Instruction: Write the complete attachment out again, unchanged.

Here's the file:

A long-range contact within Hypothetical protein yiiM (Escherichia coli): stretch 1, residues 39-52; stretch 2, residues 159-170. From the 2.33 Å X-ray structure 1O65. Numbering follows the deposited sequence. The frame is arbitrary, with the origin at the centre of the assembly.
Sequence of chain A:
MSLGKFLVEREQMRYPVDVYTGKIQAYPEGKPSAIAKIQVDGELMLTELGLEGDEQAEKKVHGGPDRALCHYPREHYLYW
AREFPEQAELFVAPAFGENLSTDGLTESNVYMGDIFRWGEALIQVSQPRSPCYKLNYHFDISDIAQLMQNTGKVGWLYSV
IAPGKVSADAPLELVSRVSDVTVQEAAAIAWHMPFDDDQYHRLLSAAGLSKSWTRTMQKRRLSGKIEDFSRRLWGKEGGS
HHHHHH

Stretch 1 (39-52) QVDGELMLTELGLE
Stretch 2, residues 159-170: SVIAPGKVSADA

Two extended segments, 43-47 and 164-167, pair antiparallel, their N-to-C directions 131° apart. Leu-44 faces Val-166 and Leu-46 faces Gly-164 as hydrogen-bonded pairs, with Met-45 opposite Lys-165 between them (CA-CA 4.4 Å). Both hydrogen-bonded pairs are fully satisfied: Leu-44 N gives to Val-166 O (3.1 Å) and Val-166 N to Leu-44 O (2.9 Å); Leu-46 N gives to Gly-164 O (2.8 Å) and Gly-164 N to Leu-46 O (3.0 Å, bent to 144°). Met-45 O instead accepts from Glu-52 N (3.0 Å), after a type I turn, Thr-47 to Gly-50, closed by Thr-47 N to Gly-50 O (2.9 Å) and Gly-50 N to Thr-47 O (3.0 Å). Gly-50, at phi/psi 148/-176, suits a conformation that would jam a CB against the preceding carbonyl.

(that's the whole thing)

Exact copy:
A long-range contact within Hypothetical protein yiiM (Escherichia coli): stretch 1, residues 39-52; stretch 2, residues 159-170. From the 2.33 Å X-ray structure 1O65. Numbering follows the deposited sequence. The frame is arbitrary, with the origin at the centre of the assembly.
Sequence of chain A:
MSLGKFLVEREQMRYPVDVYTGKIQAYPEGKPSAIAKIQVDGELMLTELGLEGDEQAEKKVHGGPDRALCHYPREHYLYW
AREFPEQAELFVAPAFGENLSTDGLTESNVYMGDIFRWGEALIQVSQPRSPCYKLNYHFDISDIAQLMQNTGKVGWLYSV
IAPGKVSADAPLELVSRVSDVTVQEAAAIAWHMPFDDDQYHRLLSAAGLSKSWTRTMQKRRLSGKIEDFSRRLWGKEGGS
HHHHHH

Stretch 1 (39-52) QVDGELMLTELGLE
Stretch 2, residues 159-170: SVIAPGKVSADA

Two extended segments, 43-47 and 164-167, pair antiparallel, their N-to-C directions 131° apart. Leu-44 faces Val-166 and Leu-46 faces Gly-164 as hydrogen-bonded pairs, with Met-45 opposite Lys-165 between them (CA-CA 4.4 Å). Both hydrogen-bonded pairs are fully satisfied: Leu-44 N gives to Val-166 O (3.1 Å) and Val-166 N to Leu-44 O (2.9 Å); Leu-46 N gives to Gly-164 O (2.8 Å) and Gly-164 N to Leu-46 O (3.0 Å, bent to 144°). Met-45 O instead accepts from Glu-52 N (3.0 Å), after a type I turn, Thr-47 to Gly-50, closed by Thr-47 N to Gly-50 O (2.9 Å) and Gly-50 N to Thr-47 O (3.0 Å). Gly-50, at phi/psi 148/-176, suits a conformation that would jam a CB against the preceding carbonyl.